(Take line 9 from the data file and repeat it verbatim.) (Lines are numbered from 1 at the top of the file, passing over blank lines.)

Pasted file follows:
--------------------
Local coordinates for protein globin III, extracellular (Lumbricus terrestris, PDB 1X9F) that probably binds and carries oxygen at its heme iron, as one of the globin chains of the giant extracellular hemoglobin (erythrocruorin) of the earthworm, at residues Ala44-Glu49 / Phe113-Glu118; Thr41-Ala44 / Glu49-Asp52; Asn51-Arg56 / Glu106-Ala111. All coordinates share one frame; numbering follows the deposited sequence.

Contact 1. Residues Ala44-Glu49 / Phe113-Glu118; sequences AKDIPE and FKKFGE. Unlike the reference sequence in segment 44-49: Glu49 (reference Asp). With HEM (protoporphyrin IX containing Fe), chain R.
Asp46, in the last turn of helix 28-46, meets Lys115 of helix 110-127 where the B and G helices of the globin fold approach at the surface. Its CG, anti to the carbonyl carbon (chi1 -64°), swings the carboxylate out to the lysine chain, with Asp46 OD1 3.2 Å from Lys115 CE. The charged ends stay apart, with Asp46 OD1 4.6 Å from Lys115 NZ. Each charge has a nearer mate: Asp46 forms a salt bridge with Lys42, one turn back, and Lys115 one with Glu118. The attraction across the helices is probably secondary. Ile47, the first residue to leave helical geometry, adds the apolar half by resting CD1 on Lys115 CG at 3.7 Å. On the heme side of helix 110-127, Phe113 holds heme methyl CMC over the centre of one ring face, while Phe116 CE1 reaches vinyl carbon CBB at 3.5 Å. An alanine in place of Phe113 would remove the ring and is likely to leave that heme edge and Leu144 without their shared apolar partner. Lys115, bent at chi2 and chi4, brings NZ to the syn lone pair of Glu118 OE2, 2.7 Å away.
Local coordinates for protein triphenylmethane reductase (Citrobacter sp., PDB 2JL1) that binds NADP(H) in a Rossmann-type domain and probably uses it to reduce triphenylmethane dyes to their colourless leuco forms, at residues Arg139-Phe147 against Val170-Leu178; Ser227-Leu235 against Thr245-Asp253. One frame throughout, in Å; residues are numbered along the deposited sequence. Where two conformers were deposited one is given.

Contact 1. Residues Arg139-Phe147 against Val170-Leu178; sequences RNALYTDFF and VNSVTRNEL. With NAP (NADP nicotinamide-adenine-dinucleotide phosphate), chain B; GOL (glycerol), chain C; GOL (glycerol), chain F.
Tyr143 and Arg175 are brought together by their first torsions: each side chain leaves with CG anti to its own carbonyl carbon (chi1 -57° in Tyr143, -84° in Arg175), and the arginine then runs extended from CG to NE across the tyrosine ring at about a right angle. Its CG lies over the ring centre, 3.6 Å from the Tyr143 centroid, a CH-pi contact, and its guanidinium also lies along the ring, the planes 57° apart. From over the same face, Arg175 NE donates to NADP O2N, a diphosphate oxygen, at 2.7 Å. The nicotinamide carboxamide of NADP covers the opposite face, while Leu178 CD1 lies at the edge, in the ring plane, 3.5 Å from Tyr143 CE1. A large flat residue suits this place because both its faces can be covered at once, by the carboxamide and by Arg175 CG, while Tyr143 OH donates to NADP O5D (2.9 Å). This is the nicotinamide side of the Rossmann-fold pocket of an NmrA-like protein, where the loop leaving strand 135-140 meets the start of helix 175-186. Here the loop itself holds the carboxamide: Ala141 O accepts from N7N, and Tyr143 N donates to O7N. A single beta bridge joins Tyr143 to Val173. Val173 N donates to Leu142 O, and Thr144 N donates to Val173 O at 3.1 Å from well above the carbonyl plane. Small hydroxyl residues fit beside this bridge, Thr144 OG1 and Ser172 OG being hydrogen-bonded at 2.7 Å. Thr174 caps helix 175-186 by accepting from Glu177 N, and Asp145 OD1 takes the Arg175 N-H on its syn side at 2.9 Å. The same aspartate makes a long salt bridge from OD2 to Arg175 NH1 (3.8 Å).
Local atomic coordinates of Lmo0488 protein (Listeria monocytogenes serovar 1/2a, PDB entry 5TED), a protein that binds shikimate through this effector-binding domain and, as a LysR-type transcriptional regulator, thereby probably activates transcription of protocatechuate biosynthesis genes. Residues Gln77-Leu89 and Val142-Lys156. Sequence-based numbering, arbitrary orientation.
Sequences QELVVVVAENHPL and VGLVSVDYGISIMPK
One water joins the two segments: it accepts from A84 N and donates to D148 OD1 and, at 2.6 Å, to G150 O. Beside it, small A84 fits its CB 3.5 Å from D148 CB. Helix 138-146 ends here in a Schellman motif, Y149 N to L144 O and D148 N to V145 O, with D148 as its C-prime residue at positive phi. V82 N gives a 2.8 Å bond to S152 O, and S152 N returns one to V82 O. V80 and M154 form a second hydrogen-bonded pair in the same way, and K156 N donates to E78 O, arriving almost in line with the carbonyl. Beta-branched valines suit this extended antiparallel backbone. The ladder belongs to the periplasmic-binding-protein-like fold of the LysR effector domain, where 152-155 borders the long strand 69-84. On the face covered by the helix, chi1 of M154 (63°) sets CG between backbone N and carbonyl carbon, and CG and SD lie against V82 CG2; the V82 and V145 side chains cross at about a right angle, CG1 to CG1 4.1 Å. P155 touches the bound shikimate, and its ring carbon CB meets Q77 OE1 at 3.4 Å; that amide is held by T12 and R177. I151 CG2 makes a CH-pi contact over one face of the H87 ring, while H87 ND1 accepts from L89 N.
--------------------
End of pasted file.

One water joins the two segments: it accepts from A84 N and donates to D148 OD1 and, at 2.6 Å, to G150 O. Beside it, small A84 fits its CB 3.5 Å from D148 CB. Helix 138-146 ends here in a Schellman motif, Y149 N to L144 O and D148 N to V145 O, with D148 as its C-prime residue at positive phi. V82 N gives a 2.8 Å bond to S152 O, and S152 N returns one to V82 O. V80 and M154 form a second hydrogen-bonded pair in the same way, and K156 N donates to E78 O, arriving almost in line with the carbonyl. Beta-branched valines suit this extended antiparallel backbone. The ladder belongs to the periplasmic-binding-protein-like fold of the LysR effector domain, where 152-155 borders the long strand 69-84. On the face covered by the helix, chi1 of M154 (63°) sets CG between backbone N and carbonyl carbon, and CG and SD lie against V82 CG2; the V82 and V145 side chains cross at about a right angle, CG1 to CG1 4.1 Å. P155 touches the bound shikimate, and its ring carbon CB meets Q77 OE1 at 3.4 Å; that amide is held by T12 and R177. I151 CG2 makes a CH-pi contact over one face of the H87 ring, while H87 ND1 accepts from L89 N.